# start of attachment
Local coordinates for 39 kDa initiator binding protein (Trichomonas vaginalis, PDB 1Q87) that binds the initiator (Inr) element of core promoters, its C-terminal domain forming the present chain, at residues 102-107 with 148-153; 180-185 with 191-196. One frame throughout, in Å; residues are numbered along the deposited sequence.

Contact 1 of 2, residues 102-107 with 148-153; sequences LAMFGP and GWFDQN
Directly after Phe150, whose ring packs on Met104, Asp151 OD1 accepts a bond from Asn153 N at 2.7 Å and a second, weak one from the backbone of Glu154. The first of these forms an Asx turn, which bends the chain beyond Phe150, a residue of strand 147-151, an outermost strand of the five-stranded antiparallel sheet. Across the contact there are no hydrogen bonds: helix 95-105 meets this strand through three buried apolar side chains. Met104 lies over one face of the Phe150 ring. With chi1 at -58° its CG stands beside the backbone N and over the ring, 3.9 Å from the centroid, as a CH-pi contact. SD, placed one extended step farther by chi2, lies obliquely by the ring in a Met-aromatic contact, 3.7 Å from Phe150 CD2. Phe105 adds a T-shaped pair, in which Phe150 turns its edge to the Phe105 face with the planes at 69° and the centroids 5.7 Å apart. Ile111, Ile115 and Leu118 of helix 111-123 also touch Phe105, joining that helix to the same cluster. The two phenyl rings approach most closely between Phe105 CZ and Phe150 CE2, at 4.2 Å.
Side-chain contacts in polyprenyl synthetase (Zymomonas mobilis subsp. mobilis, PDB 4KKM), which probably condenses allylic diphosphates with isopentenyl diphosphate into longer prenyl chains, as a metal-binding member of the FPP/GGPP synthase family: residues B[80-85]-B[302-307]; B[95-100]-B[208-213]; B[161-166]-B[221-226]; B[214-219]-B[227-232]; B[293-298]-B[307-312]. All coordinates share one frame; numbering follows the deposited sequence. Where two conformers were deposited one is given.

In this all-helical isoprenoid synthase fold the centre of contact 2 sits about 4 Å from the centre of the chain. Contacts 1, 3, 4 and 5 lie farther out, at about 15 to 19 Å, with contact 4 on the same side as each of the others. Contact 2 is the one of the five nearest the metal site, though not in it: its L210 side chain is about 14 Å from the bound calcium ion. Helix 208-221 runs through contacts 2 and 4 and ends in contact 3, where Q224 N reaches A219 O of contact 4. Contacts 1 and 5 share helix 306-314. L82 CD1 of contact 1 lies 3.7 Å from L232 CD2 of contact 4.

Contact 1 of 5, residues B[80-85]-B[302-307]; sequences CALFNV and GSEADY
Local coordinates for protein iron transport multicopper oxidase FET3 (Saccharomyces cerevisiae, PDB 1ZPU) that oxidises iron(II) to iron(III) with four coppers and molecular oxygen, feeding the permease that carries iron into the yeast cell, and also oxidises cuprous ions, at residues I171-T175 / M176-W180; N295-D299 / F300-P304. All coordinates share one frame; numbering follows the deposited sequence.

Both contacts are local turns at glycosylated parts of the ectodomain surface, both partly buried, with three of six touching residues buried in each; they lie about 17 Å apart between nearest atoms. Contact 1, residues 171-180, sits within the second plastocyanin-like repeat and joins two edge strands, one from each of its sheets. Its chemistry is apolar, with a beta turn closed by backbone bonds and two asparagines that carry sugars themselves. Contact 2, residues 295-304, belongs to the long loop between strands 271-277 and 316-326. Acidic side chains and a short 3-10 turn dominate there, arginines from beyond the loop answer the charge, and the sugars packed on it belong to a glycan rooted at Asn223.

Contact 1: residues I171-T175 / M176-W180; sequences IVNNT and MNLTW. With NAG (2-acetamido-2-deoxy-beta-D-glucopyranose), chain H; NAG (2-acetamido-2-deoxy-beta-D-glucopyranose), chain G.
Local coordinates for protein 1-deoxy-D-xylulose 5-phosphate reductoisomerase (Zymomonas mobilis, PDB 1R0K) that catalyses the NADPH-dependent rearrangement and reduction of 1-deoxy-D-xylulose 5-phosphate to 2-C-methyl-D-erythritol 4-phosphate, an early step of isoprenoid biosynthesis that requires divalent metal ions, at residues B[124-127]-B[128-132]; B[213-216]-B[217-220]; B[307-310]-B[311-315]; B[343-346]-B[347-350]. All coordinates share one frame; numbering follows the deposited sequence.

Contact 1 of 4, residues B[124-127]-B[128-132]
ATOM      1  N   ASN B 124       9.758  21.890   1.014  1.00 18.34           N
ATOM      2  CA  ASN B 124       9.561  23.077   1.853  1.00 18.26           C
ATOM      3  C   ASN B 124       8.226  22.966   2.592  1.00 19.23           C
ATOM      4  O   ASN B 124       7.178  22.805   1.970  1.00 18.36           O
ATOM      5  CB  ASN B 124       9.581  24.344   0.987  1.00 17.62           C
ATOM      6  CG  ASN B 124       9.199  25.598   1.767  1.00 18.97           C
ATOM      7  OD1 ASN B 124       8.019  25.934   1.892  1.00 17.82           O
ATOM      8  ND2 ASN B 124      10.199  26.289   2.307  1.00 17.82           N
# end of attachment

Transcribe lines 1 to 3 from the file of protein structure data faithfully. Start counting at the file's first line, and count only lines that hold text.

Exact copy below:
Local coordinates for 39 kDa initiator binding protein (Trichomonas vaginalis, PDB 1Q87) that binds the initiator (Inr) element of core promoters, its C-terminal domain forming the present chain, at residues 102-107 with 148-153; 180-185 with 191-196. One frame throughout, in Å; residues are numbered along the deposited sequence.

Contact 1 of 2, residues 102-107 with 148-153; sequences LAMFGP and GWFDQN
Directly after Phe150, whose ring packs on Met104, Asp151 OD1 accepts a bond from Asn153 N at 2.7 Å and a second, weak one from the backbone of Glu154. The first of these forms an Asx turn, which bends the chain beyond Phe150, a residue of strand 147-151, an outermost strand of the five-stranded antiparallel sheet. Across the contact there are no hydrogen bonds: helix 95-105 meets this strand through three buried apolar side chains. Met104 lies over one face of the Phe150 ring. With chi1 at -58° its CG stands beside the backbone N and over the ring, 3.9 Å from the centroid, as a CH-pi contact. SD, placed one extended step farther by chi2, lies obliquely by the ring in a Met-aromatic contact, 3.7 Å from Phe150 CD2. Phe105 adds a T-shaped pair, in which Phe150 turns its edge to the Phe105 face with the planes at 69° and the centroids 5.7 Å apart. Ile111, Ile115 and Leu118 of helix 111-123 also touch Phe105, joining that helix to the same cluster. The two phenyl rings approach most closely between Phe105 CZ and Phe150 CE2, at 4.2 Å.